By WMM Contributor: Silvia Cortes
Adolescence. A time in our life that feels as if it is going to last forever and ever. Then, all of sudden we are 10, 20, 30 years since our teenage years and wonder how we survived until it's time to parent a teenager. I have the bigger bonus of being a step mother to a teenage daughter that comes with added challenges. Now as a parent, we wonder how are we all going to come out of this alive and the truth is I really don't know but I have put together a Working Mom Survival Guide for Adolescence of things that worked when I was a teenager and things I have tried as a (step) parent and things I hope to remember when my little kids grow up and we get to try it all over again.
- Talk about everything. As much as I try to stay away from bad news, I do keep up with the headlines to ask my teenager what she thinks. We talk about it all, teen pregnancy, drugs, alcohol, suicide, school, work, movies, books, everything. There are many sensitive subjects but it is good to remember that they are going to talk about it and be curious and generate thoughts and feelings. It is best we provide facts and our own personal thoughts instead of them only getting information from the news or their friends.
- Talk less, listen more. Ask open ended questions. Allow silence to give your teenager time to talk and share. As working moms, our time is very limited so we can build talk time to our schedule such as in the car while going places, during dinner time, first thing in the morning, after dinner. This investment of time can be a challenge for working moms but the reward of getting to know your teenager a little more is the best ROI (Return on Investment).
- Career talk is different than when I was growing up. My parents and older cousins encouraged me to go to college because that was what successful people did. Teenagers who did not like school were doomed and were going to work more for less money. Today, that is no longer true. Learn a trade, go to college, start a business, anything is possible. We also talk about educational majors and what kind of work they can do upon graduation. It is great that my step daughter wants to study chemistry or English but, real talk, where is she going to work with those majors and how far does she want to go with her education?
- Money talk is not important to everyone. It is true that money does not buy happiness, however, it does allow us to have the home we choose, the car that gets us where we want to go, having it allows us go on vacation and have experiences that would not be possible if the funds were limited. It is good to talk about money and most importantly how to earn it. It is ok if it is not the most important thing to think about but it is good to learn to talk about it.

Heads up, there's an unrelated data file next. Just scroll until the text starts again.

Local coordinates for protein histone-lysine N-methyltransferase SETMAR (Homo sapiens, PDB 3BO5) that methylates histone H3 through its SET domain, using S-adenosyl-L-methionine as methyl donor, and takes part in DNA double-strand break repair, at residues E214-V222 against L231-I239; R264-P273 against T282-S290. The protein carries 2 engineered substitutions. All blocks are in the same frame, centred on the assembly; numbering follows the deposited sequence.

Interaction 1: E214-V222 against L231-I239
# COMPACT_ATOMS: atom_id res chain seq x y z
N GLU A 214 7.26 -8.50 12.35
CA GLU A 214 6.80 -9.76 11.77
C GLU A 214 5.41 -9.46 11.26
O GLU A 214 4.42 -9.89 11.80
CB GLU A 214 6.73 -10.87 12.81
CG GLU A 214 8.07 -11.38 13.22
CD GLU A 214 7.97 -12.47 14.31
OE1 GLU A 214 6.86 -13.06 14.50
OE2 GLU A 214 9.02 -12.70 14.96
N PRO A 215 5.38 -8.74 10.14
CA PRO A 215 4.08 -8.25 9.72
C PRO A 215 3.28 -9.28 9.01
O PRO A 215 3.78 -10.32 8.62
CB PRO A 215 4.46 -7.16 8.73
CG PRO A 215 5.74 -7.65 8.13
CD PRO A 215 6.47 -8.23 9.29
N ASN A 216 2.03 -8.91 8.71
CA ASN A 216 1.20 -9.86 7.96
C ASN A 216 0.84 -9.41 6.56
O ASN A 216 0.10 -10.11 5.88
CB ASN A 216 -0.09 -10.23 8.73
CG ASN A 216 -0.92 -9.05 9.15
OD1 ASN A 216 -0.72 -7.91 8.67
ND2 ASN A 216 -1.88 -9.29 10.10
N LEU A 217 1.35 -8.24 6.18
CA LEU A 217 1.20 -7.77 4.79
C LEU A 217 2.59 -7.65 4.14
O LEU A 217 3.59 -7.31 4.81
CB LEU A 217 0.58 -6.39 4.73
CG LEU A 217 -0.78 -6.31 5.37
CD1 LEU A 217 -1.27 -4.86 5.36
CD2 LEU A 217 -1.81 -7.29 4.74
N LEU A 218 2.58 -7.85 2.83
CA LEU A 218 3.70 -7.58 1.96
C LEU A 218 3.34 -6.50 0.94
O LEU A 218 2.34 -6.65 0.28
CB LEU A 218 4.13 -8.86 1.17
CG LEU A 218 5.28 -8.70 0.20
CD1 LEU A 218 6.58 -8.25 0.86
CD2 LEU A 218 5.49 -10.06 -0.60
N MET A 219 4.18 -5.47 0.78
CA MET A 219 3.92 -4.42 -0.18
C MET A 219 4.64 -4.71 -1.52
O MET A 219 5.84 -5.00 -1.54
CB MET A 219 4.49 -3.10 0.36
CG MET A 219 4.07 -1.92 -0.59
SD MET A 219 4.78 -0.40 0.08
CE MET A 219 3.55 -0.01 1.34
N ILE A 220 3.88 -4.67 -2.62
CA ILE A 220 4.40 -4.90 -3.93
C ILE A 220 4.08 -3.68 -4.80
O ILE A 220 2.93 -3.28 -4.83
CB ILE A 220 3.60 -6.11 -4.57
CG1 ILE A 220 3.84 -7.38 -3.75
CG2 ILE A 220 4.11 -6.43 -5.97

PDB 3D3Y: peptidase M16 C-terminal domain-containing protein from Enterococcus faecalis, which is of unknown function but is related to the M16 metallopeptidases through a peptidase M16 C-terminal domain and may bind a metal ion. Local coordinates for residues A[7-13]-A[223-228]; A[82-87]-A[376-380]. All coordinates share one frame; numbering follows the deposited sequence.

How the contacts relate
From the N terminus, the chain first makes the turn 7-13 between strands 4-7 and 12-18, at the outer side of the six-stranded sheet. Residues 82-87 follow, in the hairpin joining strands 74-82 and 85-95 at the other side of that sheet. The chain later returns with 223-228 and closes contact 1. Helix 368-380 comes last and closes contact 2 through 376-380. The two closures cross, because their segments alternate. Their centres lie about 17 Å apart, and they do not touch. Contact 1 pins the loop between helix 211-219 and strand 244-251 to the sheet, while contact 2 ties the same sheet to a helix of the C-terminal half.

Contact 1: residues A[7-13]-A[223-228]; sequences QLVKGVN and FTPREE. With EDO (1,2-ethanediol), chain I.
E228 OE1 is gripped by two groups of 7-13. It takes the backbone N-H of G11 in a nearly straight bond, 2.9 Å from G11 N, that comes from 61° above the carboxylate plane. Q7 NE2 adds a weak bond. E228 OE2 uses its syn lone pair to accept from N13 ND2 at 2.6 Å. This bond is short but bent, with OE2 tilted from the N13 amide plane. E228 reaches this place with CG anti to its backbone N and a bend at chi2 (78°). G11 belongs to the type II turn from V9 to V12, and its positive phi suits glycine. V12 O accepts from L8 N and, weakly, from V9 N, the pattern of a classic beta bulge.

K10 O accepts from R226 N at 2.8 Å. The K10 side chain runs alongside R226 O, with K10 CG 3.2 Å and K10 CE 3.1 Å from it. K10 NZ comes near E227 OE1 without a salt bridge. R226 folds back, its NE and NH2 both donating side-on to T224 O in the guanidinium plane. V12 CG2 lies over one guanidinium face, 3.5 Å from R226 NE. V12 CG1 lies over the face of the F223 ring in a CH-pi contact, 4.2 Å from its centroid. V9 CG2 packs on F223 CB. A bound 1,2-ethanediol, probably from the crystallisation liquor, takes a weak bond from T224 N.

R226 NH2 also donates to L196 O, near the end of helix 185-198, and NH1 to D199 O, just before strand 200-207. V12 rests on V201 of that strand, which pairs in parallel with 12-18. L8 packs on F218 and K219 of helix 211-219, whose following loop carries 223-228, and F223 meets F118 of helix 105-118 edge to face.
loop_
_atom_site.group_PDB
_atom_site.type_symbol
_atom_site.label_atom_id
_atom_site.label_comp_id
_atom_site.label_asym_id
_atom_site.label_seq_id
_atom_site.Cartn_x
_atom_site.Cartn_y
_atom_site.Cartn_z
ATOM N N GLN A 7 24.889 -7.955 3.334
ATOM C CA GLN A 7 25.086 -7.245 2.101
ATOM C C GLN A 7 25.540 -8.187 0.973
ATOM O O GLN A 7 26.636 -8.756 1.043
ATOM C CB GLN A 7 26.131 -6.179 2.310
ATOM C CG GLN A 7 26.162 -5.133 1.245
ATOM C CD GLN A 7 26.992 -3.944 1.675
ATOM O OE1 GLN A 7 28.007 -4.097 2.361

- Know who their friends are and teach them the saying, tell me who your friends are and I will tell you who you are. Encourage them to be selective with their friends and trust their intuition. Talk about questionable behavior and push them to never fear losing a friend that gives them not so good feelings or makes them feel uncomfortable.
- Don't give up, don't stop trying to get into their room, their phone, their social media, and their business. This is the hardest tip because it feels terrible when our teenagers push us away and avoid our parenting but it is our job. Don't get tired of reminding them that we are not trying to be condescending or patronizing but we are trying to prepare them for adulthood because we are not able to take care of them forever. We want to see them grow up, succeed and reach their dreams.
- Trust issues. As much as we want to be there for every single thing, we must trust we have done everything possible and our teens are going to make the right choices when they need to. We must also communicate that trust is earned and if lost, very complicated to gain back. We can't be with them every single waking moment so we will try to guide them and give them information to be trustworthy and then it is up to them to keep it.
- Breathe. We can't control every single thing but we can control our breath to help us get through it and relax a little.
They will test our limits, we will test theirs. We don't always know when we are doing a good job as parents but let's keep the grey hairs to a minimum by following these tips. I know it's hard mama but the rewards are worth it!